365 Days of Japanese Day #13

Japanese Woodblock Print 'Rain at Miekawa, Soshu', first half of the 20th century, by 'Hasui'

The cryptic image from yesterday’s entry was a mobility walker with a basket on it.

What does that have to do with Japanese?

Yesterday I shared the following phrase:

お手伝いしましょうか
“otetsudai shimashou ka”
Can I help you?

I used this phrase mostly with my neighbour when I lived in Japan.

She was a very old lady and had a mobility walker like the one pictured. Generally I would park my bike next to it and sometimes I worried I was obstructing access to her walker. Also, often during typhoon season the walker would get blown over. When I noticed this I would be sure to set it upright again and readjust the rain cover on it.

When I would say “otetsudai shimashou ka” to my neighbour she would almost always say she was fine but I think a couple of times I was able to help her carry groceries up to her apartment.

Japanese is a language with a lot of subtlety to politeness levels and it is actually very difficult to know what you can politely say to someone who is so much your senior.

Generally I would just do a big bow, perhaps with an:

おはようございます
“ohayōgozaimasu”
Good morning!

But I did want to be able to say more.

At some point I decided I could probably get away with saying things even if the politeness level wasn’t quite perfect so I would expand what I said with the following phrases:

寒いね
“samui ne”
It’s cold, isn’t it!

暑いね
“atsui ne”
It’s hot, isn’t it!

Where I lived in Toyohashi the summer really was hot and the winter was quite cold, so these weren’t quite as mundane comments as they may seem!

The image for today’s entry is a Japanese woodblock print: “Rain at Miekawa, Soshu” by the artist “Hasui” from the first half of 20th Century. As usual, it is a clue as to what I am going to talk about tomorrow!

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3 Comments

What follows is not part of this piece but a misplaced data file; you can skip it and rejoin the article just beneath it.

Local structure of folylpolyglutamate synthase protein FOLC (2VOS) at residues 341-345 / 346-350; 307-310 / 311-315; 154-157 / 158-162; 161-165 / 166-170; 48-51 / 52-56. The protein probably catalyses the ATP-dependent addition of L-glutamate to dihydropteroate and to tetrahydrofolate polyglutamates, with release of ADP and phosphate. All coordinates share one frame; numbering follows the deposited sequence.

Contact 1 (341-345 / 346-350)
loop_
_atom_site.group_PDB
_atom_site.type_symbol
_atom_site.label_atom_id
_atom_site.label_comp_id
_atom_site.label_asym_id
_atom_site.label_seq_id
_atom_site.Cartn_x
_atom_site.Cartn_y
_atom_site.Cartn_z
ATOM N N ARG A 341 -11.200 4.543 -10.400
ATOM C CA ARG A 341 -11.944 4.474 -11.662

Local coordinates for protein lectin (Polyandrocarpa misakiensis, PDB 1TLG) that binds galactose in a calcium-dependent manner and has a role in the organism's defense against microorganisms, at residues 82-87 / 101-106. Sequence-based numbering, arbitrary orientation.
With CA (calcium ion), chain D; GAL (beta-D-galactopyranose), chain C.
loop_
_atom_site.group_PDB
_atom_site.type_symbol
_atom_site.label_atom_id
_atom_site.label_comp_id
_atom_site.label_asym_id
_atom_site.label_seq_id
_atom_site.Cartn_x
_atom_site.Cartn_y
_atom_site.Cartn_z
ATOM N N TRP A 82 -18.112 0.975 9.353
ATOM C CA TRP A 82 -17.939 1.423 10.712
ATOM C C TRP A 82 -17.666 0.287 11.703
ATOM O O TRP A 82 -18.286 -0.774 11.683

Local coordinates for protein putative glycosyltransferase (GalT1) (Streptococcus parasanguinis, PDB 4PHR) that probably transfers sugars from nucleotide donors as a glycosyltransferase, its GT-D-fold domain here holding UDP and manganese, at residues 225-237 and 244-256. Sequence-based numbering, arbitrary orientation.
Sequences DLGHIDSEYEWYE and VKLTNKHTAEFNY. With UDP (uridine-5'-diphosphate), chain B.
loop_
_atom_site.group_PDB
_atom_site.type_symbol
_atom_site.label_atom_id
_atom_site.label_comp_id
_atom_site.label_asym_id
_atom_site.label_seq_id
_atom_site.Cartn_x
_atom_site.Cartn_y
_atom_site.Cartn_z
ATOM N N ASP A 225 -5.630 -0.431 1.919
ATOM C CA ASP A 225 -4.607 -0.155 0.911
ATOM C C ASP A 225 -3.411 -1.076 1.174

1. Good appropriate use of kenjōgo (humble respect language) in your dealings with your neighbour – might be worth you doing a post on in its own right (since in those three words you used two techniques to add politeness!)

    But did you know that ohayō gozaimasu is itself an example of a specific honorific grammar which has been fossilised in a few phrases? The only times you normally see it these days is in the set expressions ohayō, arigatō, and omedetō + gozaimasu (from hayai, arigatai, and medetai, respectively), but you could use it with other adjectives.

    But if you did, you’d sound comically over-formal and like a little old lady. So your neighbour, upon seeing you picking up her walker, might have commented お強う御座いますね otsuyō gozaimasu ne ‘my, aren’t you strong’ rather than the usual 強いですね tsuyoi desu ne.

    Likewise, when you were talking about the weather and wanted to rectify your worries about the politeness level by going way too far, then the hyper-formal
    お寒う御座いますね osamō gozaimasu ne! is far more entertaining than 寒いね.

    All this should be imagined in comic granny voice to get the full effect, but this grammar point is also used in part in maiko/geisha speech as demonstrated at the beginning of this video (thank you Kyoto prefectural govt!): https://www.youtube.com/watch?v=s9del-17Kv4

    いい ー> よろしい ー> よろしゅう (ii -> yoroshii -> yoroshū)

    Liked by 1 person

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